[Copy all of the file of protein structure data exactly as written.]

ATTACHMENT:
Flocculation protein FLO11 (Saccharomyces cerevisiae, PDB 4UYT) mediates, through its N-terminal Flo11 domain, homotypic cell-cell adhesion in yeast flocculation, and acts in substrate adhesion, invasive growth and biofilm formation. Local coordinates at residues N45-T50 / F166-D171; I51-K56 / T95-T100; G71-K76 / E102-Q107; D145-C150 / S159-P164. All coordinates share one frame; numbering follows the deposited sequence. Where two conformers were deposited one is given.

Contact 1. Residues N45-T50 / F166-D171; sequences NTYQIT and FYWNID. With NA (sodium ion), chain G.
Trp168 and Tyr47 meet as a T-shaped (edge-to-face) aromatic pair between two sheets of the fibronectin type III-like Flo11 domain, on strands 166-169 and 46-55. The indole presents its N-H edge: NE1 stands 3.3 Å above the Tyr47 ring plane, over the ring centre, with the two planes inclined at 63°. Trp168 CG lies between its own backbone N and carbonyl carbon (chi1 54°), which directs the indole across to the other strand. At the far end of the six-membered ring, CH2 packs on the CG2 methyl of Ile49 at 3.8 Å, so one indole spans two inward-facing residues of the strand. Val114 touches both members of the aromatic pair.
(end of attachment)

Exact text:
Flocculation protein FLO11 (Saccharomyces cerevisiae, PDB 4UYT) mediates, through its N-terminal Flo11 domain, homotypic cell-cell adhesion in yeast flocculation, and acts in substrate adhesion, invasive growth and biofilm formation. Local coordinates at residues N45-T50 / F166-D171; I51-K56 / T95-T100; G71-K76 / E102-Q107; D145-C150 / S159-P164. All coordinates share one frame; numbering follows the deposited sequence. Where two conformers were deposited one is given.

Contact 1. Residues N45-T50 / F166-D171; sequences NTYQIT and FYWNID. With NA (sodium ion), chain G.
Trp168 and Tyr47 meet as a T-shaped (edge-to-face) aromatic pair between two sheets of the fibronectin type III-like Flo11 domain, on strands 166-169 and 46-55. The indole presents its N-H edge: NE1 stands 3.3 Å above the Tyr47 ring plane, over the ring centre, with the two planes inclined at 63°. Trp168 CG lies between its own backbone N and carbonyl carbon (chi1 54°), which directs the indole across to the other strand. At the far end of the six-membered ring, CH2 packs on the CG2 methyl of Ile49 at 3.8 Å, so one indole spans two inward-facing residues of the strand. Val114 touches both members of the aromatic pair.